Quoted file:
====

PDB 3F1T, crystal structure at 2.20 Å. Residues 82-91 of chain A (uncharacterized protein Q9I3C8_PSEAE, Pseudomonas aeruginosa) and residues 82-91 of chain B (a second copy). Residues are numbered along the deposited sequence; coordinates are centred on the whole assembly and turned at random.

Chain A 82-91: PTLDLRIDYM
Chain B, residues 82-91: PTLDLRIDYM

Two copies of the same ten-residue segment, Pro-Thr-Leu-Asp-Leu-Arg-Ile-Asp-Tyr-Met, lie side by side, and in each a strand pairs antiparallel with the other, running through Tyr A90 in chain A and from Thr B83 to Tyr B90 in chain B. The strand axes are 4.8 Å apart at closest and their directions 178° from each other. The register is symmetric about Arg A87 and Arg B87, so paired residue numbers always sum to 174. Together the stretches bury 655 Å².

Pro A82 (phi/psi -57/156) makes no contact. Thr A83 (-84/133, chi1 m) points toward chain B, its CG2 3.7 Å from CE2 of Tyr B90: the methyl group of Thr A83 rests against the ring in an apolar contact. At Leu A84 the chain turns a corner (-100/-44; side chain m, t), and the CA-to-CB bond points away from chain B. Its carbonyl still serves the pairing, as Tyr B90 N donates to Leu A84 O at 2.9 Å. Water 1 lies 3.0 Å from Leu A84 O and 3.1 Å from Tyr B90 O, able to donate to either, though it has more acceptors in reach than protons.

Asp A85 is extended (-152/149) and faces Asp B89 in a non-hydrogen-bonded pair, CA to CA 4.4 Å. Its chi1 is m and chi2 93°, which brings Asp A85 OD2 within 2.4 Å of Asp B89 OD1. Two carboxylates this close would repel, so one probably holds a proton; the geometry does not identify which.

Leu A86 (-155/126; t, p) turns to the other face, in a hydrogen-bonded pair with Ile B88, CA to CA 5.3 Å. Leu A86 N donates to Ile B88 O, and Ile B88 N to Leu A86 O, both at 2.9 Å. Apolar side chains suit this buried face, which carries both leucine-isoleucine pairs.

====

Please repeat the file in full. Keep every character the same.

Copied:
PDB 3F1T, crystal structure at 2.20 Å. Residues 82-91 of chain A (uncharacterized protein Q9I3C8_PSEAE, Pseudomonas aeruginosa) and residues 82-91 of chain B (a second copy). Residues are numbered along the deposited sequence; coordinates are centred on the whole assembly and turned at random.

Chain A 82-91: PTLDLRIDYM
Chain B, residues 82-91: PTLDLRIDYM

Two copies of the same ten-residue segment, Pro-Thr-Leu-Asp-Leu-Arg-Ile-Asp-Tyr-Met, lie side by side, and in each a strand pairs antiparallel with the other, running through Tyr A90 in chain A and from Thr B83 to Tyr B90 in chain B. The strand axes are 4.8 Å apart at closest and their directions 178° from each other. The register is symmetric about Arg A87 and Arg B87, so paired residue numbers always sum to 174. Together the stretches bury 655 Å².

Pro A82 (phi/psi -57/156) makes no contact. Thr A83 (-84/133, chi1 m) points toward chain B, its CG2 3.7 Å from CE2 of Tyr B90: the methyl group of Thr A83 rests against the ring in an apolar contact. At Leu A84 the chain turns a corner (-100/-44; side chain m, t), and the CA-to-CB bond points away from chain B. Its carbonyl still serves the pairing, as Tyr B90 N donates to Leu A84 O at 2.9 Å. Water 1 lies 3.0 Å from Leu A84 O and 3.1 Å from Tyr B90 O, able to donate to either, though it has more acceptors in reach than protons.

Asp A85 is extended (-152/149) and faces Asp B89 in a non-hydrogen-bonded pair, CA to CA 4.4 Å. Its chi1 is m and chi2 93°, which brings Asp A85 OD2 within 2.4 Å of Asp B89 OD1. Two carboxylates this close would repel, so one probably holds a proton; the geometry does not identify which.

Leu A86 (-155/126; t, p) turns to the other face, in a hydrogen-bonded pair with Ile B88, CA to CA 5.3 Å. Leu A86 N donates to Ile B88 O, and Ile B88 N to Leu A86 O, both at 2.9 Å. Apolar side chains suit this buried face, which carries both leucine-isoleucine pairs.